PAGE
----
The harsh winter storms and bitter cold in February caused consumer spending to drop by the most in 10 months. American households cut spending by 1% last month --- that was steeper than economists had forecast.
It marked the largest decline since April 2020, when businesses shut down at the start of the health crisis.
Also contributing to the drop: the boost from a second round of stimulus checks had faded.
Americans also had less to put into their wallets. Personal income tumbled 7.1% last month following a surge in January. As a result, consumers spent less across the board. They especially cut back on pharmaceutical products and recreational goods. They also spent less on dining.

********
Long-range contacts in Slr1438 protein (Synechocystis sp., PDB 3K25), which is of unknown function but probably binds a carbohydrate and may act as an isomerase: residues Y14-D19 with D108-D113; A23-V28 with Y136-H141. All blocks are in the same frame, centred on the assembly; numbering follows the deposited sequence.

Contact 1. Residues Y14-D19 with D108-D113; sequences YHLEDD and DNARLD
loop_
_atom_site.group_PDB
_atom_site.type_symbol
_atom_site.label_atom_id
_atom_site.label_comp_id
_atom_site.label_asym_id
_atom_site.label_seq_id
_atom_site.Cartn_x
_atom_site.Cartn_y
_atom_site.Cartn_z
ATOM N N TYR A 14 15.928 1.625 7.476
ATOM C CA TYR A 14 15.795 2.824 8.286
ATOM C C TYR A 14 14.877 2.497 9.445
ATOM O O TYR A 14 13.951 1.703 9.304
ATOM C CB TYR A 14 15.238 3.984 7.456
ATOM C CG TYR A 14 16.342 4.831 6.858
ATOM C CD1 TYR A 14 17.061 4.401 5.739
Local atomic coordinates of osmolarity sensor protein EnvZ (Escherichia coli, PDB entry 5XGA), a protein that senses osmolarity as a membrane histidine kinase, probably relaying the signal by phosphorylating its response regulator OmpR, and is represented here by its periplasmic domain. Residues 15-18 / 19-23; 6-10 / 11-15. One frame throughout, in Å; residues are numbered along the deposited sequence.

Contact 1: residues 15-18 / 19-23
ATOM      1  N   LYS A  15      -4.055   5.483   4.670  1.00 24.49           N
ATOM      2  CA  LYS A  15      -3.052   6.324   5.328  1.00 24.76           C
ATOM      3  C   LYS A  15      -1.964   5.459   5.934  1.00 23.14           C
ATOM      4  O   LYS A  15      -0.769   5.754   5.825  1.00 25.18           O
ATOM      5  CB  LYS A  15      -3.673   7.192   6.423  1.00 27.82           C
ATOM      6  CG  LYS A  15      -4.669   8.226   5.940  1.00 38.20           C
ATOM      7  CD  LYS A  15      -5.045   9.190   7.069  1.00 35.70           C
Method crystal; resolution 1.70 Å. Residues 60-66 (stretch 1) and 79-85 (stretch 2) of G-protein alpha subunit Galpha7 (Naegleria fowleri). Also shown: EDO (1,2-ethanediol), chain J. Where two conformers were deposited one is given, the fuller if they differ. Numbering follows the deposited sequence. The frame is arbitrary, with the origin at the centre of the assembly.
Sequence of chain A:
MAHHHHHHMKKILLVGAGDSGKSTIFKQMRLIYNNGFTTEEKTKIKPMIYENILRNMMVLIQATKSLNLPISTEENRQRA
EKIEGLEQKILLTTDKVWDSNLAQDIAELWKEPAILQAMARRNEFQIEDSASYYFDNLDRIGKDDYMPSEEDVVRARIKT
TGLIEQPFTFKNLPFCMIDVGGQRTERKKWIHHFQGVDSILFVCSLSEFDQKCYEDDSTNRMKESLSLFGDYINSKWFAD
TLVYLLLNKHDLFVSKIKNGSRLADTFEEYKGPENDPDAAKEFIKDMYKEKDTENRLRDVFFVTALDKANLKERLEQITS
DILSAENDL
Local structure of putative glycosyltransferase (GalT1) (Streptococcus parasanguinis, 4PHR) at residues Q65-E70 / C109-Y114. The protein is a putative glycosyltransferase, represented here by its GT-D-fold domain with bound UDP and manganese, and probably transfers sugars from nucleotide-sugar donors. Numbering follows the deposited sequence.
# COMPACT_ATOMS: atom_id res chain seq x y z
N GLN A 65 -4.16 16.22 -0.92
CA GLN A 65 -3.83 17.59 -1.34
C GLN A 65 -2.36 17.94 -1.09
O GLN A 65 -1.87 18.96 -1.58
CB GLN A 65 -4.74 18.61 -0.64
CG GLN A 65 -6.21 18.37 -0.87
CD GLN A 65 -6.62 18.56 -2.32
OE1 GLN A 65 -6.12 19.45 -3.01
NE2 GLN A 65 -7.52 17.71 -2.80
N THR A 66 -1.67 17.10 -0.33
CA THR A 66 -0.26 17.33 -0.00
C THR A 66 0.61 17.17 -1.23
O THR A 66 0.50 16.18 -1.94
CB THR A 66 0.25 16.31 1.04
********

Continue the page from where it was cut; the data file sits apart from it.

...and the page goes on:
But look for consumption to rebound this month. Warmer weather, a new round of stimulus checks and increased vaccinations will likely unleash pent-up demand.
Invesco Chief Global Market Strategist Kristina Hooper:
“We have far more fiscal stimulus than we had during the global financial crisis. We have fed support mean extraordinary monetary policy, support and of course we have in the offing. The broad distribution of vaccines which should trigger a strong economic recovery and let us not forget elevated household savings and pent up demand. So to me, that's a combination that should propel the economy higher.”
Economists expect an acceleration in growth. They see the economy expanding by as much as 7.5% this quarter …. and possibly topping 7% for the year. That would be the fastest annual rate since 1984.